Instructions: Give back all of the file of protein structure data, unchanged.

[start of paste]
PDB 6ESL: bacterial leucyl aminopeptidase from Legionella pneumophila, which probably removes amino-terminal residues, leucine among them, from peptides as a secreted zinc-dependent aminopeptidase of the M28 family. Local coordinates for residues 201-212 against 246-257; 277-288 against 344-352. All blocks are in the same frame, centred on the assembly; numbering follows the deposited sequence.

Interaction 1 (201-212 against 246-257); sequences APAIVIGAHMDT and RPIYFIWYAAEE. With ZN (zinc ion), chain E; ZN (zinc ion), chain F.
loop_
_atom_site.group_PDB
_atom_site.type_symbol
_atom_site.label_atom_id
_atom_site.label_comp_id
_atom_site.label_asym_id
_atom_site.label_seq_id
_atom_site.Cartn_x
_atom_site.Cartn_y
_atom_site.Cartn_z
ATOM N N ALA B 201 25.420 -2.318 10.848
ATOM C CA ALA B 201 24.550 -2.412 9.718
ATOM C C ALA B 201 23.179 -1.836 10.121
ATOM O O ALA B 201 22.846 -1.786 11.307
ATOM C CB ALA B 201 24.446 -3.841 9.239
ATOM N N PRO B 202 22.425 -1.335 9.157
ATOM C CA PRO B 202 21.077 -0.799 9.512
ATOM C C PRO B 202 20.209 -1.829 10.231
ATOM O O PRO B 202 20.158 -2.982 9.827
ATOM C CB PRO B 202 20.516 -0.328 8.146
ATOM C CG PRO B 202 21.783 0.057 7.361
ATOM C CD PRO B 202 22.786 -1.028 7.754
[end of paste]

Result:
PDB 6ESL: bacterial leucyl aminopeptidase from Legionella pneumophila, which probably removes amino-terminal residues, leucine among them, from peptides as a secreted zinc-dependent aminopeptidase of the M28 family. Local coordinates for residues 201-212 against 246-257; 277-288 against 344-352. All blocks are in the same frame, centred on the assembly; numbering follows the deposited sequence.

Interaction 1 (201-212 against 246-257); sequences APAIVIGAHMDT and RPIYFIWYAAEE. With ZN (zinc ion), chain E; ZN (zinc ion), chain F.
loop_
_atom_site.group_PDB
_atom_site.type_symbol
_atom_site.label_atom_id
_atom_site.label_comp_id
_atom_site.label_asym_id
_atom_site.label_seq_id
_atom_site.Cartn_x
_atom_site.Cartn_y
_atom_site.Cartn_z
ATOM N N ALA B 201 25.420 -2.318 10.848
ATOM C CA ALA B 201 24.550 -2.412 9.718
ATOM C C ALA B 201 23.179 -1.836 10.121
ATOM O O ALA B 201 22.846 -1.786 11.307
ATOM C CB ALA B 201 24.446 -3.841 9.239
ATOM N N PRO B 202 22.425 -1.335 9.157
ATOM C CA PRO B 202 21.077 -0.799 9.512
ATOM C C PRO B 202 20.209 -1.829 10.231
ATOM O O PRO B 202 20.158 -2.982 9.827
ATOM C CB PRO B 202 20.516 -0.328 8.146
ATOM C CG PRO B 202 21.783 0.057 7.361
ATOM C CD PRO B 202 22.786 -1.028 7.754